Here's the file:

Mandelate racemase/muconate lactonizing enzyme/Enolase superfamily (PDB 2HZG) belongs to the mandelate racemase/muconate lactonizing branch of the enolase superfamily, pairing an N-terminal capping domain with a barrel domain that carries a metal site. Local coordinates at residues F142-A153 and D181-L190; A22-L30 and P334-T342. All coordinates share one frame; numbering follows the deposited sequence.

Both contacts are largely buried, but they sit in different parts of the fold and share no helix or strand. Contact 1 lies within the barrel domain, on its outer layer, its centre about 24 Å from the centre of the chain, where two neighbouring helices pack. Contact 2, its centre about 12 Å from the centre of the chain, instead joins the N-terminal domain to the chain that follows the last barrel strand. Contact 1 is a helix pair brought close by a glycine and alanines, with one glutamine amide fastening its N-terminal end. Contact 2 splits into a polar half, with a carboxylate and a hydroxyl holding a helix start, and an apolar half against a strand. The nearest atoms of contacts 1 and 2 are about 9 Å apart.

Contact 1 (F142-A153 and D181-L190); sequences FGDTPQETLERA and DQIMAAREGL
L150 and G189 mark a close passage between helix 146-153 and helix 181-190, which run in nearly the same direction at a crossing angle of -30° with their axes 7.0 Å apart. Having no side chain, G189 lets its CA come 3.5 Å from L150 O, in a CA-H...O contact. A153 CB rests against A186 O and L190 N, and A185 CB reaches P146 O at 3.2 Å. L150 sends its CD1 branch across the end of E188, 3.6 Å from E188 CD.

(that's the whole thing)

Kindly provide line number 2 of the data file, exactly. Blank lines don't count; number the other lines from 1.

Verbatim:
Both contacts are largely buried, but they sit in different parts of the fold and share no helix or strand. Contact 1 lies within the barrel domain, on its outer layer, its centre about 24 Å from the centre of the chain, where two neighbouring helices pack. Contact 2, its centre about 12 Å from the centre of the chain, instead joins the N-terminal domain to the chain that follows the last barrel strand. Contact 1 is a helix pair brought close by a glycine and alanines, with one glutamine amide fastening its N-terminal end. Contact 2 splits into a polar half, with a carboxylate and a hydroxyl holding a helix start, and an apolar half against a strand. The nearest atoms of contacts 1 and 2 are about 9 Å apart.